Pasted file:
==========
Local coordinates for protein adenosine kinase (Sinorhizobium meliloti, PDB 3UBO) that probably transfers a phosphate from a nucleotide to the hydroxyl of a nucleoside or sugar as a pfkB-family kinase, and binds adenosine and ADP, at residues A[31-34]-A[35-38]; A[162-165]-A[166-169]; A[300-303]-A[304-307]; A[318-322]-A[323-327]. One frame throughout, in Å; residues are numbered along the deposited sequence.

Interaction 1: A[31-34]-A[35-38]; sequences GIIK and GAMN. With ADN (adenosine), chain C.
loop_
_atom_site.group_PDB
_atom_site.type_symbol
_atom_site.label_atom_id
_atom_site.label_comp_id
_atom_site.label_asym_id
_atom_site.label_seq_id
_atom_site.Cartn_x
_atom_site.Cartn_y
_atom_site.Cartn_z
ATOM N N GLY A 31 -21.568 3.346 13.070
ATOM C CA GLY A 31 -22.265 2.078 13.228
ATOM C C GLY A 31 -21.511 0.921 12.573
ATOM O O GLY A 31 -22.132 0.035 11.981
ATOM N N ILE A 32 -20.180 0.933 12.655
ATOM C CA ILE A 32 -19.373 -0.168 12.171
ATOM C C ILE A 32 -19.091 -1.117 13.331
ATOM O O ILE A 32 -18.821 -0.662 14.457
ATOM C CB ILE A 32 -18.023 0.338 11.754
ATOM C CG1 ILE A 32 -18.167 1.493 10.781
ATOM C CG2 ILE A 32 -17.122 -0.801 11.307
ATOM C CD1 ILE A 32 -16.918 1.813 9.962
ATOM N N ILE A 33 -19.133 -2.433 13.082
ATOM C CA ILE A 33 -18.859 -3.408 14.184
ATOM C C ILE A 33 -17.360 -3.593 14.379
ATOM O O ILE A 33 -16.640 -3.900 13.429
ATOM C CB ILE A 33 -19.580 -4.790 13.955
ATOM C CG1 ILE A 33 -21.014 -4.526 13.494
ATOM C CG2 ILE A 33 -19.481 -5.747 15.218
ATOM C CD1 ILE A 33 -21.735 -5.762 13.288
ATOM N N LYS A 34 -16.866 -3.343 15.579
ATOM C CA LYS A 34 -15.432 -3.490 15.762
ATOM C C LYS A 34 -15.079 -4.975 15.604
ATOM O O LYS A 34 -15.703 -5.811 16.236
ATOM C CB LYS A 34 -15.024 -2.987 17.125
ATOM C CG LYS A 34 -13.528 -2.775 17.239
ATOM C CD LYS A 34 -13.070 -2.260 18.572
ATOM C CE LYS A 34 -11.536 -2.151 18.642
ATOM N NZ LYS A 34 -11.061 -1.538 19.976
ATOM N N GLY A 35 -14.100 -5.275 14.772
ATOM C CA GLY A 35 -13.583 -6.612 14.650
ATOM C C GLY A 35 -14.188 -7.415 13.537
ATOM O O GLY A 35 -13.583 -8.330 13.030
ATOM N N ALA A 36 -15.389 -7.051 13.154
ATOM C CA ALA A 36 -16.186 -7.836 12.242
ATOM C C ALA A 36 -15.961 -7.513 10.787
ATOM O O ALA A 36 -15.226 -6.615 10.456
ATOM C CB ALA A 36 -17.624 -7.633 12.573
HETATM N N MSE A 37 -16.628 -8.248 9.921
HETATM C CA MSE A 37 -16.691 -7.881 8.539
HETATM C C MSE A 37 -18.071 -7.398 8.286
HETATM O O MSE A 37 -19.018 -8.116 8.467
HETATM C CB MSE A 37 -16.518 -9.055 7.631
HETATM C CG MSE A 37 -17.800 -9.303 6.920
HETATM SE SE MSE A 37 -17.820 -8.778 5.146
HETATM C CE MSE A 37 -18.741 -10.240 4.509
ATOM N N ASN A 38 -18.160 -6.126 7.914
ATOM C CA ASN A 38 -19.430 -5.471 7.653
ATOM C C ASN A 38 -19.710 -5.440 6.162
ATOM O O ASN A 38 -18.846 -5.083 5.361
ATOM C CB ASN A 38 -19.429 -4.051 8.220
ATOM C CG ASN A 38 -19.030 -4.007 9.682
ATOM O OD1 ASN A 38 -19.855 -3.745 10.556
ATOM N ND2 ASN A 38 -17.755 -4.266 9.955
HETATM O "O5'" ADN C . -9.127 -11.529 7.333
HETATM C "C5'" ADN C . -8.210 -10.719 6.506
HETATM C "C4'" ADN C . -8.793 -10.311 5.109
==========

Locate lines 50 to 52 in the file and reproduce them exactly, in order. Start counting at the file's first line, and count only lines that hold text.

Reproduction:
ATOM C CB ALA A 36 -17.624 -7.633 12.573
HETATM N N MSE A 37 -16.628 -8.248 9.921
HETATM C CA MSE A 37 -16.691 -7.881 8.539